Covid lockdowns could not shut down this London urban farm

Sponsored alpaca-walking and other local events help Vauxhall City Farm survive in deprived area

One of London’s multitude of small but vital charities that operate in one of the city’s poorest areas is looking forward to beating the pandemic and reopening.

Vauxhall City Farm has been saved by a mix of outstanding fundraising, including sponsored alpaca walks and weekly volunteer feed donations.

One supporter raised £7,500 ($10,576) doing a stepathon on his doorstep while other neighbours volunteered to look after the animals as locals rallied round the threatened speck of green in the city centre.

Now, after a year of lockdown uncertainty, the farm is looking to reopen its doors on April 15, expand its horse-riding classes and buy more animals.

The farm’s chief executive, Monica Tyler, told The National how the farm had beaten the odds.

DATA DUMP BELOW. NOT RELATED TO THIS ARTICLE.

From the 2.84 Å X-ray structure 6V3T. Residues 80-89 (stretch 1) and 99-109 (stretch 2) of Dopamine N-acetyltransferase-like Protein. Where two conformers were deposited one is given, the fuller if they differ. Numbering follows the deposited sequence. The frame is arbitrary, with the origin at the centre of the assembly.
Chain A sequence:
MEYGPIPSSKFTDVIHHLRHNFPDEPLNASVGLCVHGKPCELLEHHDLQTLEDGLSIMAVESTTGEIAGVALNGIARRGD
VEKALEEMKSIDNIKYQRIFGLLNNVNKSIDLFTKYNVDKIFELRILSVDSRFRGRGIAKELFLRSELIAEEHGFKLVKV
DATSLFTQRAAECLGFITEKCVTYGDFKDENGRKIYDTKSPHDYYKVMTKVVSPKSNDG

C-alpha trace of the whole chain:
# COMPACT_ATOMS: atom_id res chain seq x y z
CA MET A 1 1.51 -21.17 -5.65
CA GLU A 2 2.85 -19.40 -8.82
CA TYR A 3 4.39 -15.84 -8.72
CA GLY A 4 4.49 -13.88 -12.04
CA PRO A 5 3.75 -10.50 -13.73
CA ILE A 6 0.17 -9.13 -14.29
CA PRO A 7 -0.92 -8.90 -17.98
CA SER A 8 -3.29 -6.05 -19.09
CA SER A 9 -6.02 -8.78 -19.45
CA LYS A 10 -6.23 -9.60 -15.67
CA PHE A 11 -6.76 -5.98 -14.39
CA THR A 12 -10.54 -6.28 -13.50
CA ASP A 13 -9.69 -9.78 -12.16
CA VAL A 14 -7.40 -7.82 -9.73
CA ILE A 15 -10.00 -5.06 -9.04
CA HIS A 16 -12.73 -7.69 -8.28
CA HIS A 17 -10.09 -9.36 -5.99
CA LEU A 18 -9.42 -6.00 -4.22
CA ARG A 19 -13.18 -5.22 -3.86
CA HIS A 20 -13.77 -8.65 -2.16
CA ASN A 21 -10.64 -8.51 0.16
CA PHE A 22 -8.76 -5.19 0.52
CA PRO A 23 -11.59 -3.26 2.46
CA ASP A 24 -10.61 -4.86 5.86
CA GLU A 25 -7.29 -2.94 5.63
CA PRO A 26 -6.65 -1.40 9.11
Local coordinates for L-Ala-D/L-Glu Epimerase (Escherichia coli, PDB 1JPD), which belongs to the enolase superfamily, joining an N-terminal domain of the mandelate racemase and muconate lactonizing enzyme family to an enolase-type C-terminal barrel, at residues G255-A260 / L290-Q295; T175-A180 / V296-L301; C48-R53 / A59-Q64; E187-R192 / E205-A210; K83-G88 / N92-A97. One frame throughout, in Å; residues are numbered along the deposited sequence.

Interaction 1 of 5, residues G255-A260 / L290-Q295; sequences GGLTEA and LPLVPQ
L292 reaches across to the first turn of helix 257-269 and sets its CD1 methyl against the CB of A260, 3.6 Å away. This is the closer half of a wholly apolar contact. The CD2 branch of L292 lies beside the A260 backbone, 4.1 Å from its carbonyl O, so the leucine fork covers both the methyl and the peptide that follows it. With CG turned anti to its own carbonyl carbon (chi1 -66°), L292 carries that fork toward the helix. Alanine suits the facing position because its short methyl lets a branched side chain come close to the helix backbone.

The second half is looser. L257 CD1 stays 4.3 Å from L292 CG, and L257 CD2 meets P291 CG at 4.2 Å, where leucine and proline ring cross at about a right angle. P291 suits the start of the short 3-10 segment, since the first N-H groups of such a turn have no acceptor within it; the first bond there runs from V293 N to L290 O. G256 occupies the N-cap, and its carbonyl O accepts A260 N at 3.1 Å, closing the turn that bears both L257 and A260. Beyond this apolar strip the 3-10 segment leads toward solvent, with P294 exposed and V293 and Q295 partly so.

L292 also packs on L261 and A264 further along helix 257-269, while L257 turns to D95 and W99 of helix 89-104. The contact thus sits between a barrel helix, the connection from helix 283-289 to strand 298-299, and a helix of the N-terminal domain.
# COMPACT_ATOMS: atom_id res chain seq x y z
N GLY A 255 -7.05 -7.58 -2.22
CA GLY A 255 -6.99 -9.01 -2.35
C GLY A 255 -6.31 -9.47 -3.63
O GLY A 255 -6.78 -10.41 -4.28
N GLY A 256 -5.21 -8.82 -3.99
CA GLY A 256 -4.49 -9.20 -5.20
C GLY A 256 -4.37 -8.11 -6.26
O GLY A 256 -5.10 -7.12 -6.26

Vauxhall City Farm in London will reopen in April after people living nearby rallied to raise money to save it. Vauxhall City Farm
Vauxhall City Farm in London will reopen in April after people living nearby rallied to raise money to save it. Vauxhall City Farm

“It’s been something amazing and magical to see this community come together over the past 12 months to support us,” she said.

“We actually didn’t know how we were going to survive, but the generosity of people has been fabulous. It’s been a fabulous show of community spirit.”

The farm has about 100 animals and usually about 50,000 visitors a year.

Last year, the pandemic and associated lockdown orders meant it lost 80 per cent of its revenue streams.

A GoFundMe page also helped raise almost £400,000 of a £600,000 target.

“There’s a range of facilities and issues that the community are grappling with, like childhood obesity and no outdoor space,” Ms Tyler said.

“The farm is a lifeline to them. It’s an important space, one of London’s hidden treasures.”

Now the farm is planning its reopening, she is also expanding horse-riding classes to give the local children, who normally would not be able to afford the sport, the opportunity to get in the saddle.

Updated: February 24, 2021 10:08 PM

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